The fun point here is Sam’s angle on the whole thing; when Jon accuses him of wanting to steal her away from Craster, Sam replies, ‘I can’t steal her. She’s a person, not a goat’. I want to believe he innocently and naively believes that people can’t be owned and sold, in a world where even some of the people with the best intentions once kept slaves (of a sort), like our own Daenerys Targaryen. Or maybe he knows better, and is just asserting his beliefs in everyone’s ownership over themselves; Gilly hasn’t sworn any vows, and for Sam, it should be up to her if she wants to take ownership of herself and escape.
New (awesome, and final) Character Spotlight: Welcome to the ring, the marshal of Stannis’ newest forces, Salladhor Saan. A fellow smuggler and pirate from Davos’ past, a most-welcome new presence and the perfect amount of crudeness and bluster to add into the mix. Stannis needs ships to take King’s Landing, as would any contender. They’re all intending to storm the Blackwater (Bay), which King’s Landing sits on the mouth of. Salla gives Stannis sea-power, and a lot of heart that’s been missing from the Dragonstone corner of the ring. Choice moment: Salla’s 9000% premature claim to Cersei’s heart…between her legs. Choicer moment, when Salla’s desires are questioned by Davos’ son: “You don’t know how persuasive I am. I never tried to fuck you.”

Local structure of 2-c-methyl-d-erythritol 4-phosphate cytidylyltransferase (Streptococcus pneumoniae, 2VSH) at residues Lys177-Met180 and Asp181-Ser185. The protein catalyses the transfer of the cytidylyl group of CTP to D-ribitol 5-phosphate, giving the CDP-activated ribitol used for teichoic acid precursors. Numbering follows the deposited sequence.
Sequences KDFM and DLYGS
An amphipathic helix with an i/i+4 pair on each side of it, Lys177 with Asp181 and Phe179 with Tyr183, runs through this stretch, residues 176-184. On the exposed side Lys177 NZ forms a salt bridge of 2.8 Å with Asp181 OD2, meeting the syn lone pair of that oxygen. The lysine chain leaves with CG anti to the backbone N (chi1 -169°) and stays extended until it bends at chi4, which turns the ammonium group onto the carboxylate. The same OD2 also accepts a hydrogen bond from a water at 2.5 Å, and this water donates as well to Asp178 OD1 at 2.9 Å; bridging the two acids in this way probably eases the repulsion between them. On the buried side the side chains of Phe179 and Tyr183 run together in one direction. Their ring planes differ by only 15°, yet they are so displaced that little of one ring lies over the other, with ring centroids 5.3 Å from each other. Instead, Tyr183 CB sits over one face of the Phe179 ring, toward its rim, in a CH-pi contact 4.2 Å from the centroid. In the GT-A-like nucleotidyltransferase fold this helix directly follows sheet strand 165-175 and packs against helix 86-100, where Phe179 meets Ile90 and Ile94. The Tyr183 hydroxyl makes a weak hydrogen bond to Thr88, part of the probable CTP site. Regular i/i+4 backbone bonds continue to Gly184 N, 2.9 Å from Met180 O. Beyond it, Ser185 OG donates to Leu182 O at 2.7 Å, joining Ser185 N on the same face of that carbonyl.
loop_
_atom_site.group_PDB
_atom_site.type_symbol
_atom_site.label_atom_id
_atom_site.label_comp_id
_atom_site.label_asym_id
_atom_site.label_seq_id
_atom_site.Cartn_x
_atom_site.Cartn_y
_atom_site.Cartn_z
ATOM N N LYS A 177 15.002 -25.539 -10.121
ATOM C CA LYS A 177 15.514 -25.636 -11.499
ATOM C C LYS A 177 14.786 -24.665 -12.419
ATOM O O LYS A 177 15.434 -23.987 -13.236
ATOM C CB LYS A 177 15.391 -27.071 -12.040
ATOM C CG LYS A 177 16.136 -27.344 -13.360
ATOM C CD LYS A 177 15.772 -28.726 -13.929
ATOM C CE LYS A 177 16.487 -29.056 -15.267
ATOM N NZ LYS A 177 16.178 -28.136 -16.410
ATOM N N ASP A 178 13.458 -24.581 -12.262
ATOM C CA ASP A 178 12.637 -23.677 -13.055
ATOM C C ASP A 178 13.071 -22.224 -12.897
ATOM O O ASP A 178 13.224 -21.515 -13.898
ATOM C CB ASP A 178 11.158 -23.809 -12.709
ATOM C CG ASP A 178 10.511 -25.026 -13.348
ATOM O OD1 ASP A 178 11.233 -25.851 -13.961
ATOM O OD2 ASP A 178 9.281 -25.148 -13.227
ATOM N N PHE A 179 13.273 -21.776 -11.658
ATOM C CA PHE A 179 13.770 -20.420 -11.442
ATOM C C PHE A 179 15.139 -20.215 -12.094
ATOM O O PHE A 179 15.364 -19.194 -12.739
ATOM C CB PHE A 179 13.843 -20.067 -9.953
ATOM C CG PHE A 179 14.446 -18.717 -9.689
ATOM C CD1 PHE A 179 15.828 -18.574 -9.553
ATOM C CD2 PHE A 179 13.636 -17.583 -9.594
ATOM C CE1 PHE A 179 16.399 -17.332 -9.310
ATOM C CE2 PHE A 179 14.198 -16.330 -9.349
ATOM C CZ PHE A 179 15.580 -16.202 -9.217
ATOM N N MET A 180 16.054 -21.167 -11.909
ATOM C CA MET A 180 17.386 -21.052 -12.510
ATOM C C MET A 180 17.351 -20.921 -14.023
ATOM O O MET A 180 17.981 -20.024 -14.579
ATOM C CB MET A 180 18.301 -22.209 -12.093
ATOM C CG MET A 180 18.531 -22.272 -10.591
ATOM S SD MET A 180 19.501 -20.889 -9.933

Show/Book Diversions: Yara’s name was changed from Asha, again, to avoid confusion with the wildling Osha. Scenes only implied in the books get center stage in the open, like Stannis and Melisandre’s playtime on the Painted Table. Additionally, it would seem all of Davos’ many children have been distilled into one. It also goes without saying that anything that seems to happen with show creation Ros the whore is usually something new too; this week, that content was mostly just a fun way to learn more about Littlefinger.
Finally, Rakharo, Dany’s bloodrider met a new fate in this episode. Martin has gone on record to say (when a similar event killed off a character in the first season that remained alive in the books) that the show may have to deal with finding its own way in some matters, as its irreversibly changing a few things that even Martin hasn’t finished plotting with, and he’s still writing the sixth of a proposed seven books. Either way, it’s still nice to see that the show is acknowledging itself as its own beast; we can just hope that it’s doing so with purpose instead of shock value.
Shock Value Master-Class Segue — onto the discussion on everyone’s mind: